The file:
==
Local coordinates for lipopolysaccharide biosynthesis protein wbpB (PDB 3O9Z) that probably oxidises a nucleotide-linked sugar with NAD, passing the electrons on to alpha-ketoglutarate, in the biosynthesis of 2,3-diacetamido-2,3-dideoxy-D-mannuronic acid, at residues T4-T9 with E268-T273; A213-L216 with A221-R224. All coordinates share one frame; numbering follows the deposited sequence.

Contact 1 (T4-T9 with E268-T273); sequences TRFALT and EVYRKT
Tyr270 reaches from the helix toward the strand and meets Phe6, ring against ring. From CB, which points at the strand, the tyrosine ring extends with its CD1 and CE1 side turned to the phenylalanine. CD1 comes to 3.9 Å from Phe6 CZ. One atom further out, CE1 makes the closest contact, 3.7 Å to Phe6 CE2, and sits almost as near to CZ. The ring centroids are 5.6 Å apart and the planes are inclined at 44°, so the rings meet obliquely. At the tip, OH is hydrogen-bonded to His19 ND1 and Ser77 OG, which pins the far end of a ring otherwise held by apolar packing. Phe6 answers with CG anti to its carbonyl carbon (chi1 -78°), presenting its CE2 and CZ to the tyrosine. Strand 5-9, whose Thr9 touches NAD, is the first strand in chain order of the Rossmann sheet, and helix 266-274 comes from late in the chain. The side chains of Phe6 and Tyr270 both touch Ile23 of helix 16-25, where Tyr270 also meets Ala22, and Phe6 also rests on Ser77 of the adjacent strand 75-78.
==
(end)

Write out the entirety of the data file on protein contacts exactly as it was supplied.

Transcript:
Local coordinates for lipopolysaccharide biosynthesis protein wbpB (PDB 3O9Z) that probably oxidises a nucleotide-linked sugar with NAD, passing the electrons on to alpha-ketoglutarate, in the biosynthesis of 2,3-diacetamido-2,3-dideoxy-D-mannuronic acid, at residues T4-T9 with E268-T273; A213-L216 with A221-R224. All coordinates share one frame; numbering follows the deposited sequence.

Contact 1 (T4-T9 with E268-T273); sequences TRFALT and EVYRKT
Tyr270 reaches from the helix toward the strand and meets Phe6, ring against ring. From CB, which points at the strand, the tyrosine ring extends with its CD1 and CE1 side turned to the phenylalanine. CD1 comes to 3.9 Å from Phe6 CZ. One atom further out, CE1 makes the closest contact, 3.7 Å to Phe6 CE2, and sits almost as near to CZ. The ring centroids are 5.6 Å apart and the planes are inclined at 44°, so the rings meet obliquely. At the tip, OH is hydrogen-bonded to His19 ND1 and Ser77 OG, which pins the far end of a ring otherwise held by apolar packing. Phe6 answers with CG anti to its carbonyl carbon (chi1 -78°), presenting its CE2 and CZ to the tyrosine. Strand 5-9, whose Thr9 touches NAD, is the first strand in chain order of the Rossmann sheet, and helix 266-274 comes from late in the chain. The side chains of Phe6 and Tyr270 both touch Ile23 of helix 16-25, where Tyr270 also meets Ala22, and Phe6 also rests on Ser77 of the adjacent strand 75-78.